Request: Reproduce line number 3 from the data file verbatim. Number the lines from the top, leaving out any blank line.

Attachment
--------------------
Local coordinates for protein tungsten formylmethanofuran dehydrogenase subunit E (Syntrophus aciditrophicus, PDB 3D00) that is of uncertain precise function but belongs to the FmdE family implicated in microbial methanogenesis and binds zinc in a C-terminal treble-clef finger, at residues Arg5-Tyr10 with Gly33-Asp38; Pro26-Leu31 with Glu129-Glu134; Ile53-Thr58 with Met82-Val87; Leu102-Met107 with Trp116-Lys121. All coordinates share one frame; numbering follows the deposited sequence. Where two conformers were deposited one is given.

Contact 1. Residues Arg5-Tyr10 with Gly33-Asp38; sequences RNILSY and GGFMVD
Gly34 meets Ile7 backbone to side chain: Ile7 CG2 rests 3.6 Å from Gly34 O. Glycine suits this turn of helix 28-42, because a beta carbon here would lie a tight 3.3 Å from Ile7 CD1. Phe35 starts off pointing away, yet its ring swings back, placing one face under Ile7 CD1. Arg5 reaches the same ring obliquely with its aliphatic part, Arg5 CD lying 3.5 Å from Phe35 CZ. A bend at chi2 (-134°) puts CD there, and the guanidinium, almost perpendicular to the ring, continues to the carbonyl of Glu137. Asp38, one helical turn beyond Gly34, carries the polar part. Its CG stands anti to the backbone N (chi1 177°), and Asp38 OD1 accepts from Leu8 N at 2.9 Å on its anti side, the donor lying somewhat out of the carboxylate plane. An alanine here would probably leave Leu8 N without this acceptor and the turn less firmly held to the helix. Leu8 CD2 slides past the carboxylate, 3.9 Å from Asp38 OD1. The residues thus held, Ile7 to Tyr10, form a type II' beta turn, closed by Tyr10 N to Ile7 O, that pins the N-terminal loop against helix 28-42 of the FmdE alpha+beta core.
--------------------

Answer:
Gly34 meets Ile7 backbone to side chain: Ile7 CG2 rests 3.6 Å from Gly34 O. Glycine suits this turn of helix 28-42, because a beta carbon here would lie a tight 3.3 Å from Ile7 CD1. Phe35 starts off pointing away, yet its ring swings back, placing one face under Ile7 CD1. Arg5 reaches the same ring obliquely with its aliphatic part, Arg5 CD lying 3.5 Å from Phe35 CZ. A bend at chi2 (-134°) puts CD there, and the guanidinium, almost perpendicular to the ring, continues to the carbonyl of Glu137. Asp38, one helical turn beyond Gly34, carries the polar part. Its CG stands anti to the backbone N (chi1 177°), and Asp38 OD1 accepts from Leu8 N at 2.9 Å on its anti side, the donor lying somewhat out of the carboxylate plane. An alanine here would probably leave Leu8 N without this acceptor and the turn less firmly held to the helix. Leu8 CD2 slides past the carboxylate, 3.9 Å from Asp38 OD1. The residues thus held, Ile7 to Tyr10, form a type II' beta turn, closed by Tyr10 N to Ile7 O, that pins the N-terminal loop against helix 28-42 of the FmdE alpha+beta core.